Wednesday, January 06, 2010

Green Papaya Salad with Olive Oil-Lemongrass Poached Shrimp

Copyright 2010 by Cooking With The Single Guy


For shrimp
6 medium-sized shrimp, shelled and deveined
2-3 cups extra virgin olive oil
1 lemongrass, chopped
Salt for seasoning

For salad
1 medium green papaya, peeled and shredded into julienne strips (about 3-4 cups)
2 carrot sticks, shredded into julienne strips (about 1 cup)
1 T fresh mint, minced (reserve some for garnish)
1 T sesame seeds, toasted (reserve some for garnish)

For dressing
Juice from 2 to 3 limes
3 T fish sauce
2 T sugar
1 chili pepper, finely diced
2 garlic cloves, finely diced

Start by poaching your shrimp. Clean and season your shrimp pieces (retain the tail for appearance). In a small saucepan, warm the olive oil and toss in the lemongrass pieces and cook for about 5 minutes. Reduce heat to low and throw in the shrimp and cook until opaque, about 5 minutes. Remove shrimp and place on paper towels to remove excess oil and refrigerate until ready to serve.

In a large bowl, whisk all the ingredients for the dressing. Then toss in the green papaya, carrots, mint and sesame seeds. Let sit for at least 10 minutes. When ready to serve, remove ingredients from large bowl and place on plates, then top with shrimp and garnish with sesame seeds and mint.

Makes 2 to 3 servings.

Pair with a glass of Torrontes wine (white wine from Argentina).

TIP: You can prepare your shrimp earlier and refrigerate until ready to eat. Same for the salad. In fact, it helps to let the green papaya sit in the dressing to soak up the taste. But when ready to serve, shake off excess dressing. Don’t serve the salad sitting in dressing.

GREEN PAPAYA: This really is a green papaya, and you mostly find them in Chinatown or Asian or Mexican grocery stores. Be sure to peel away the green skin and then eat only the flesh (toss out the seeds in the center).

HOT OIL: I like poaching the shrimp in olive oil because I feel the oil is healthier for you than butter, for example. But oil is used to fry things so you have to be careful not to turn up the heat on the oil or else you’ll fry up your lemongrass pieces or your shrimp. A low heat is the technique for poaching. You can even warm up the oil and poach your shrimp with the oil off the heat. Use enough oil to full submerge your shrimp. To save on oil, use a really small saucepan.


Carolyn Jung said...

I always order this at Vietnamese restaurants, too. Have never made it, myself. But you inspire me to try my hand at it in this new year. Yours looks so utterly refreshing with all its vivid colors and crunchy textures. I'd dig my chopsticks into that in a heartbeat.

egg to the apples said...

I definitely trying this.

Kim said...

Wow! You've inspired me to try this because you make it look so easy.

Kim said...

Did you use that new knife for the carrots, too?

Hungry Dog said...

This looks incredible! I love this salad too and have never thought to make it. Very inspiring, Single Guy. And I'm totally intrigued by the julienning tool--looks like I have an excuse to hit Sur la Table soon!

Single Guy Ben said...

Kim, I used my julienne tool for the carrots too, just so there's a consistency in look and texture. It's trickier holding the carrot, so I bought thicker carrots and held the thick end and just ran the tool down the side to the point. Once you get the rhythm of it all, it's easy!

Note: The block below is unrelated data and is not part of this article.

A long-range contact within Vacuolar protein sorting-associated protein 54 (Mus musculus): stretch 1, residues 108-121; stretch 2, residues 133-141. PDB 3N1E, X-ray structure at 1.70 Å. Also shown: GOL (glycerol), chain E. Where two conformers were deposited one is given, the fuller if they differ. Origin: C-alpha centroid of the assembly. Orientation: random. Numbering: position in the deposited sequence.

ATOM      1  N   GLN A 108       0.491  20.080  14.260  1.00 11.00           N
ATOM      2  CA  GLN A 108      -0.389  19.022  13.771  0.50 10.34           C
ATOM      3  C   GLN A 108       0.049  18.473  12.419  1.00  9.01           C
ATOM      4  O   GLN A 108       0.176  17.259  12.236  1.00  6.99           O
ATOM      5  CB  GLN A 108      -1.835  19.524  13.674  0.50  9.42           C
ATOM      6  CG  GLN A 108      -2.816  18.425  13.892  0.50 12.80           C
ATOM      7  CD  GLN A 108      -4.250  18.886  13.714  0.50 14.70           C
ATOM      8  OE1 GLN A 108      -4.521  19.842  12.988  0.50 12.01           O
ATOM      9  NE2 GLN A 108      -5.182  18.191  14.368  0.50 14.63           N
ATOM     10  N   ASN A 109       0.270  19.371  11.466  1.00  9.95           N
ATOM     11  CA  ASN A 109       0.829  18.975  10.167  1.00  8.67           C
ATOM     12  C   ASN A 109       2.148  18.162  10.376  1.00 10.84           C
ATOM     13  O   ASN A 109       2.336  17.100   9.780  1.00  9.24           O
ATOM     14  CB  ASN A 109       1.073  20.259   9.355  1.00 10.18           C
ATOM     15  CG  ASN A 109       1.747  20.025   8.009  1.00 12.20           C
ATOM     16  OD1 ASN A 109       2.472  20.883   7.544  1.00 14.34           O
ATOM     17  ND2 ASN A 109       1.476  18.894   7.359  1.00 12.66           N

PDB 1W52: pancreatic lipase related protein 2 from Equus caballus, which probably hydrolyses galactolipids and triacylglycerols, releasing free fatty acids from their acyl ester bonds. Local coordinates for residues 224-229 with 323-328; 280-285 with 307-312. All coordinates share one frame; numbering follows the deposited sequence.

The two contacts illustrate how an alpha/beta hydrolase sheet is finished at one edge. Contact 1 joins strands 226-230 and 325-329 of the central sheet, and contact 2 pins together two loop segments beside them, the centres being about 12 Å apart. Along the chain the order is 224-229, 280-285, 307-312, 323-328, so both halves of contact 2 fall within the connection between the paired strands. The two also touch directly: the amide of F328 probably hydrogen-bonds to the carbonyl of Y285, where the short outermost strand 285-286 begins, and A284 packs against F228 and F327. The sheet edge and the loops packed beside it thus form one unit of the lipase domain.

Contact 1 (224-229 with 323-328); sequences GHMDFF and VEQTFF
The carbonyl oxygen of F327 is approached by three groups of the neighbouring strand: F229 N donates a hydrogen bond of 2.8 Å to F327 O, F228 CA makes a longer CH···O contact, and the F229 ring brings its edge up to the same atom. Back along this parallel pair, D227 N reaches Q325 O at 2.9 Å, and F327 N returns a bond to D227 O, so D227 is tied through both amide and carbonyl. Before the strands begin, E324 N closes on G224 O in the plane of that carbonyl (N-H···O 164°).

Carroll said...

Love the julienne tool! Definitely adding that to next cool tools shop stop.

But, I'm twitchy about the whole "poach in oil" thing. Did you really mean 2-3 Cups?? That's a LOT of oil! And I'm not really grasping why/how the results would be very much different than quickly cooking them to whatever degree of doneness is required in maybe 2-3t (or T at most) instead.

Besides, I think of "poaching" as meaning to cook gently in almost any sort of water/wine/vinegar-based broth, juice, stock...not ever anything oily though.

Is this some standard Asian cooking technique with which I am unfamiliar?

Wouldn't be just as good, lots less expensive (3C oil for just six shrimp could get kinda pricey) and even healthier, to poach them in lemongrass-infused water and be done with it?

Does the oil process impart a necessary flavor nuance?

What else am I missing here??

Sorry if this is a totally ignorant culinary question. I stand eagerly ready to be enlightened :-)

Single Guy Ben said...

Carroll, I just decided to poach the shrimp that way because I've seen a lot of chefs do it on TV or at cooking demos recently. Mostly they've done it in butter or fat. The slow poaching in fat like oil or butter is mostly to get the soft tender texture. It's probably a real subtle nuanced flavor. I did feel like my shrimp was softer but firm. I actually didn't use all 3 cups, I just used more like 1.5 cups because, yeah, that's a lot of oil.

You could probably slow cook your shrimp in liquid or broth. Again, the fat poaching, I'm guessing, is for the texture. I mean, just imagine if you sat in a bath of olive oil. :)

Carroll said...

Gooood point about a bath of olive oil! If I decide to research that personally, I'll be sure to let you know how it turns out :-)

A said...

how much is the fancy julienne knife at Sur La Table? how much do green papaya at 99R cost?

Single Guy Ben said...

A, it's been awhile since I bought the julienne tool so I can't remember exactly the cost. But it's around $13.99 or $15.99. One of those. Kind of pricey for a tool, but so useful I think!